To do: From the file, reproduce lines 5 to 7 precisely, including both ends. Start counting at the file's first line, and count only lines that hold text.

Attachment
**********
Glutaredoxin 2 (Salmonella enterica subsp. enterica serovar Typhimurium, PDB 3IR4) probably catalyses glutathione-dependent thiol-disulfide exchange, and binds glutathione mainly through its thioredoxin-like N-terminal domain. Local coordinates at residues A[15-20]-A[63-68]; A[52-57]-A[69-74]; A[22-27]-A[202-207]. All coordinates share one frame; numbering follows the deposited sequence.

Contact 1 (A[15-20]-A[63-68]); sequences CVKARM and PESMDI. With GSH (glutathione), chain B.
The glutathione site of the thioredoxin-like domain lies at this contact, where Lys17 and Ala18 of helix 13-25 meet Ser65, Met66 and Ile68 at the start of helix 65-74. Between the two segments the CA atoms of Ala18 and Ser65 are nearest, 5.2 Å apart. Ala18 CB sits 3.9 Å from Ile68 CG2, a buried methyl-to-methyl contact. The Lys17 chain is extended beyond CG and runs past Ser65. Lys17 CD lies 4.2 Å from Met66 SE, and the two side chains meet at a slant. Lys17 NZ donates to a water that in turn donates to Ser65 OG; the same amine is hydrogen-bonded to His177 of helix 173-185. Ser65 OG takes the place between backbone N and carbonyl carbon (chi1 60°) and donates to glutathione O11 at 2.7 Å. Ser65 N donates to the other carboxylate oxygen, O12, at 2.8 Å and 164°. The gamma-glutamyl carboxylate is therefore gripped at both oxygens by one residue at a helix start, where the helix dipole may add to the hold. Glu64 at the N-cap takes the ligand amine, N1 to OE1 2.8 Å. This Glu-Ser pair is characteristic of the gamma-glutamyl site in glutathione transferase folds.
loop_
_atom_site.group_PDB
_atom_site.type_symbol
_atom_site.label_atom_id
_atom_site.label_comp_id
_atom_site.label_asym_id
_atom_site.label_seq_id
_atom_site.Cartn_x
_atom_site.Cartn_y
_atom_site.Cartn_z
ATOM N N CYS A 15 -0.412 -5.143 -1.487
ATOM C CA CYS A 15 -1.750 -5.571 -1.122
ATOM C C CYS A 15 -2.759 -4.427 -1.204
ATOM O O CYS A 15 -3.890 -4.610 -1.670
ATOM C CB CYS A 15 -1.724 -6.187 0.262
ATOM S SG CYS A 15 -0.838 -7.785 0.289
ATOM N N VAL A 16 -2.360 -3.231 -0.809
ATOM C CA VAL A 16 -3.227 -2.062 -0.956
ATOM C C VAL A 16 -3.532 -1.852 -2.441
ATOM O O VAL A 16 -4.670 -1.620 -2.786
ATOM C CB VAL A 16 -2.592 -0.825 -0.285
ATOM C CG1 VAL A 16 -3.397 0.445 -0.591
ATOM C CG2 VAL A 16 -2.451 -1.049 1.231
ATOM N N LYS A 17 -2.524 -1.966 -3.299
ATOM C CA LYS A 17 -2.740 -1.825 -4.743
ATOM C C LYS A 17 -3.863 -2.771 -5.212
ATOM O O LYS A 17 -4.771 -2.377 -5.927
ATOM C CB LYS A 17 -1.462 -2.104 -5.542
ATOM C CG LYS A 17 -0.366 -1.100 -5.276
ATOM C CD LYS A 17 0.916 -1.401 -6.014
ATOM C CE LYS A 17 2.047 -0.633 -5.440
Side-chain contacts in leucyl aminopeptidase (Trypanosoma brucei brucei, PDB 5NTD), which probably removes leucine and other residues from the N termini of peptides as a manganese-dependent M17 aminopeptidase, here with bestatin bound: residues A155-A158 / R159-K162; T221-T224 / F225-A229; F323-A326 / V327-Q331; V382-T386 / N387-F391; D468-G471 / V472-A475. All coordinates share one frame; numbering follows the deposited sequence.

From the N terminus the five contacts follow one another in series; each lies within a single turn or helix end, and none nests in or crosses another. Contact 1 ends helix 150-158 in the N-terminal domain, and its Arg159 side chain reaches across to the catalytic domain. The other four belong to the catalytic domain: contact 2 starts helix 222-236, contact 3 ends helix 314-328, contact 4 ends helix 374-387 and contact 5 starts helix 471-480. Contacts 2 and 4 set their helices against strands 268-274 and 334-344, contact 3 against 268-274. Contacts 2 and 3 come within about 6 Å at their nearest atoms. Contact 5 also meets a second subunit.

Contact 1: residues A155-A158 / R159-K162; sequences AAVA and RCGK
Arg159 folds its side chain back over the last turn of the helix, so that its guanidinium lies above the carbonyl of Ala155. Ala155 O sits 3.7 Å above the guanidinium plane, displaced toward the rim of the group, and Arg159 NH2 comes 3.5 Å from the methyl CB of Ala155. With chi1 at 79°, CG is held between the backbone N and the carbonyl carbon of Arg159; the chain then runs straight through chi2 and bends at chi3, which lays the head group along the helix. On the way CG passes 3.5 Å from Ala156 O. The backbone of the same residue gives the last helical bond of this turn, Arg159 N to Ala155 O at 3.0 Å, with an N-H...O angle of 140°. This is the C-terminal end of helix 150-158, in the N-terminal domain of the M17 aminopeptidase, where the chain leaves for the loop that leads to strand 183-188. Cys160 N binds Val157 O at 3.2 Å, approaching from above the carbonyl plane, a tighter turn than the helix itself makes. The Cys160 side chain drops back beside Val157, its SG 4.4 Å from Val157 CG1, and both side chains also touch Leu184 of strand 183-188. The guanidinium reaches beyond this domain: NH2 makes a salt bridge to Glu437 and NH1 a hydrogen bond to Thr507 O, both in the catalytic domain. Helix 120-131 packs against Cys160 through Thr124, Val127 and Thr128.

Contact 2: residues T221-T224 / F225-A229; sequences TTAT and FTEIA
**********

_atom_site.group_PDB
_atom_site.type_symbol
_atom_site.label_atom_id